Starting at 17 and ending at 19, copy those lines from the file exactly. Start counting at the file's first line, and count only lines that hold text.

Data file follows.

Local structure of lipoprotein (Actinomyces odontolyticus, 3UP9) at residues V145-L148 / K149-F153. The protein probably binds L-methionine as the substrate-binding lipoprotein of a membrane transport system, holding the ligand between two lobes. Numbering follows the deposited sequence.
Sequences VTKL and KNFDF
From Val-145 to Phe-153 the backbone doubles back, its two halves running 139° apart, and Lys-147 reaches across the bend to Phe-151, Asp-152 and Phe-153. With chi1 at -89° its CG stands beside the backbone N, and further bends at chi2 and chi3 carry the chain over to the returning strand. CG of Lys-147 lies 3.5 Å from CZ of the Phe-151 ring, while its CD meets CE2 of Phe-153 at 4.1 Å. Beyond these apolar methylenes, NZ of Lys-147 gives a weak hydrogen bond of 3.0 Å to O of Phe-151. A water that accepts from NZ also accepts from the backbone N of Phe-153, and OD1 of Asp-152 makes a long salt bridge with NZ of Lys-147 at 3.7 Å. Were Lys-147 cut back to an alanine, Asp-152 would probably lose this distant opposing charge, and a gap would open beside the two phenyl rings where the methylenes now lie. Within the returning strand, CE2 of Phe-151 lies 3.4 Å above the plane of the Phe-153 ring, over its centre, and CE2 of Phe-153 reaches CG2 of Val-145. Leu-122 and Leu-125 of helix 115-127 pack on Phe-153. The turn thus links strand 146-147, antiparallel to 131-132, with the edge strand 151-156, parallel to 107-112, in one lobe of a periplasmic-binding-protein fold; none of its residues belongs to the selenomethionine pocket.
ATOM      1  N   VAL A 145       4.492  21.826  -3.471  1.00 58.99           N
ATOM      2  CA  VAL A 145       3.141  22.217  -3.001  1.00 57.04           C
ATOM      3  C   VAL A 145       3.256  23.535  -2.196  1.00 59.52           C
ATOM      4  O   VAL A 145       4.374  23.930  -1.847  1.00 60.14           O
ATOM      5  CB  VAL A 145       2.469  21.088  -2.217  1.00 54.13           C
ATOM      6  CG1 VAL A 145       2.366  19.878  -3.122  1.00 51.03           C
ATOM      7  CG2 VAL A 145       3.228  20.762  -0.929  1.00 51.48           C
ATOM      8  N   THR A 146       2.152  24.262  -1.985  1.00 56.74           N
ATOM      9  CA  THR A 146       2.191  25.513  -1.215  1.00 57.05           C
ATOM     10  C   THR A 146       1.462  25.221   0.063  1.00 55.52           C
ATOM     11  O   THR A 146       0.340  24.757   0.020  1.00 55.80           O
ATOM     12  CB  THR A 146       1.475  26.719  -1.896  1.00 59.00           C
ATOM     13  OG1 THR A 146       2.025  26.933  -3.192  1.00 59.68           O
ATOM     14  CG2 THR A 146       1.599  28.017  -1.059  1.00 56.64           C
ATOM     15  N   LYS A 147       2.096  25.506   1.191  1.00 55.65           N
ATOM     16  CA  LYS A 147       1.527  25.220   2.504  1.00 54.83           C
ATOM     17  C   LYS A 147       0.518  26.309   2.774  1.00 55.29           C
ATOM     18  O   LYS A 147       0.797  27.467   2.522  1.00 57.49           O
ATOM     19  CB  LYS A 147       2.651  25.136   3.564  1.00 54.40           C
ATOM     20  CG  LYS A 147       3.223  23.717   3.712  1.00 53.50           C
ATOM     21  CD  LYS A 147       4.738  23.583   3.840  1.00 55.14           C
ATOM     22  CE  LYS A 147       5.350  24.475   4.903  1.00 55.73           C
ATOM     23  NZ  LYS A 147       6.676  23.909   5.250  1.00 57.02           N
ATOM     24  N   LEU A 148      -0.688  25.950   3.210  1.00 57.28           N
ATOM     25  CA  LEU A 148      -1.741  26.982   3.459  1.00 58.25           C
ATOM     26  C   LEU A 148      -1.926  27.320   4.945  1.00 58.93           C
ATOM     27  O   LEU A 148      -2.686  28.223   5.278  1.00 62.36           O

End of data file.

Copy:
ATOM     14  CG2 THR A 146       1.599  28.017  -1.059  1.00 56.64           C
ATOM     15  N   LYS A 147       2.096  25.506   1.191  1.00 55.65           N
ATOM     16  CA  LYS A 147       1.527  25.220   2.504  1.00 54.83           C